Trump to Republicans: It would be foolish to try and block my tariffs

Melanie Schmitz

Melanie Schmitz Senior Editor, ThinkProgress

President Donald Trump on Tuesday warned Republicans lawmakers not to try and stop his new 5% tariff on Mexican imports, saying it would be foolish to try and intervene.

“I don’t think they will do that,” he said, speaking to reporters during a joint press conference with British Prime Minister Theresa May.

The tariff is set to take effect next week, Trump said, noting that they “haven’t really started yet.”

“I don’t think they will do that, if they do, it’s foolish,” he added. “There’s nothing more important than borders.”

Trump announced the 5% tariff at the end of last month, tweeting on May 30 that the percentage would “gradually increase until the Illegal Immigration problem is remedied.” The rate would hit a maximum of 25% by October if he followed through on his threat.

“On June 10th, the United States will impose a 5% Tariff on all goods coming into our Country from Mexico, until such time as illegal migrants coming through Mexico, and into our Country, STOP,” he wrote, saying that once immigration was under control, the tariff would be removed.

The Washington Post, along with several other outlets, reported on Monday, however, that there was an uprising among Republicans unhappy with Trump’s decision, noting they had “begun discussing whether they may have to vote to block President Trump’s planned new tariffs on Mexico.”

CNN reported on Monday that talks were still shaky, with “no clear path forward.” GOP senators were still considering legislative options.

“Republicans were considering the possibility that they may have to vote on the national emergency underlying Trump’s threatened tariffs on Mexican goods. The vote could block the tariffs and disrupt funds the President already co-opted for border security,” the outlet wrote. “While some senators have discussed options, it doesn’t mean there’s a serious effort underway to bring forward such a vote.”

There was also lingering reluctance to publicly rebuke Trump over the matter, the outlet wrote.

Trump on Tuesday pushed back against any potential threat from Congress by playing up his broader popularity among Republicans.

“I’ve had tremendous Republican support. I have a 90% — 94% approval rating as of this morning in the Republican Party. That’s an all-time record,” he claimed. “Can you believe that? Isn’t that something. I love records.”

The Mexico tariffs are the latest signal that Trump is not interested in withdrawing from his ongoing trade war, which has impacted U.S. farmers and businesses heavily. Despite concerns from legislators in his own party that the tariffs are hurting their constituents, Trump on Tuesday doubled down, using the so-called “crisis” along the southern border to push his unpopular trade policy.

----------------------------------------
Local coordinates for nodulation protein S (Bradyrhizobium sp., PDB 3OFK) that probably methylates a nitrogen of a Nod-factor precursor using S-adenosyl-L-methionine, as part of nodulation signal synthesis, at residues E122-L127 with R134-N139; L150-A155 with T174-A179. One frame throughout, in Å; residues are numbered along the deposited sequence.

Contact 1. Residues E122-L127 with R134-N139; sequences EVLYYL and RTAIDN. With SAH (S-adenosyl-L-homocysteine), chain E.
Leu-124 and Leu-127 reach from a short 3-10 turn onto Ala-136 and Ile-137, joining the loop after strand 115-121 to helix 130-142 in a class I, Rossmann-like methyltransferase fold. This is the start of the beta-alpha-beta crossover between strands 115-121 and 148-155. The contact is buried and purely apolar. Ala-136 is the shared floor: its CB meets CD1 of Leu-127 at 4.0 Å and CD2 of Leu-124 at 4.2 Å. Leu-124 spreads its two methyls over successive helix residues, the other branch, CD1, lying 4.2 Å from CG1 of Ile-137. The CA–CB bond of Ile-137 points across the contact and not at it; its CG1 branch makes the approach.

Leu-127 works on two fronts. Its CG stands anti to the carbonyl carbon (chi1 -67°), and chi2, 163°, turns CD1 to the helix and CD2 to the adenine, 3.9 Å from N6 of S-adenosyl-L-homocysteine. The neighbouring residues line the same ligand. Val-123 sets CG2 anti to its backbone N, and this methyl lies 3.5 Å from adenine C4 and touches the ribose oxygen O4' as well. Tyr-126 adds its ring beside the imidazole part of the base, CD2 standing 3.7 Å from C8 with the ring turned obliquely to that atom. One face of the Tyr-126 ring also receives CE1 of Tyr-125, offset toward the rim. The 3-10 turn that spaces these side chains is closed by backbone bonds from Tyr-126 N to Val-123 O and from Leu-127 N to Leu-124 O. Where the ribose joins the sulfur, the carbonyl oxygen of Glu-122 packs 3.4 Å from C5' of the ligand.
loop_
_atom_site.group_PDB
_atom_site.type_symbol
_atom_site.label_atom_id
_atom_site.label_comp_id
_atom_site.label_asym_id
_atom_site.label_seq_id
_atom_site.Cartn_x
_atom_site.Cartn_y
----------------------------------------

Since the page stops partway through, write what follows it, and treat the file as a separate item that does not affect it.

“I want to see security at our border,” he said. “… Mexico should step up and stop this onslaught, this invasion into our country.”


Reposted from ThinkProgress

Posted In: Allied Approaches

Union Matters

Steel for Wind Power

From the USW

From tumbledown bridges to decrepit roads and failing water systems, crumbling infrastructure undermines America’s safety and prosperity. In coming weeks, Union Matters will delve into this neglect and the urgent need for a rebuilding campaign that creates jobs, fuels economic growth and revitalizes communities. 

Siemens Gamesa last month laid off 130 workers at its turbine blade manufacturing plant in Iowa, just months after GE Renewable Energy decided to close an Arkansas factory and eliminate 470 jobs.

The companies reported shrinking demand for their products, even though U.S. consumption of wind energy increases every year.

America’s prosperity depends not only on harnessing this crucial energy source but also ensuring that highly skilled U.S. workers build the components with the cleanest technology available.

Right now, the nation relies on imported steel and turbine components from foreign manufacturers like China while America’s own steel industry—well equipped for this production—struggles because of dumping and other unfair trade practices.

Steel makes up the bulk of turbine hubs and the wind towers themselves. It’s also used to make the cranes and platforms necessary for installing the towers.

Yet the potential boon to America’s steel industry is just one reason to ramp up domestic production of wind energy infrastructure.

American steel production ranks among the cleanest in the world, while China has the highest carbon emissions of any steelmaking nation and flouts environmental regulations.

The nation’s highly-skilled steelmaking workforce must play an essential role in the deeply-needed revitalization and modernization of the nation’s failing infrastructure. Producing the components for harnessing wind energy domestically and cleanly is an important step that will put Americans to work and position the United States to be world leaders in this growing industry.


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There is Dignity in All Work

There is Dignity in All Work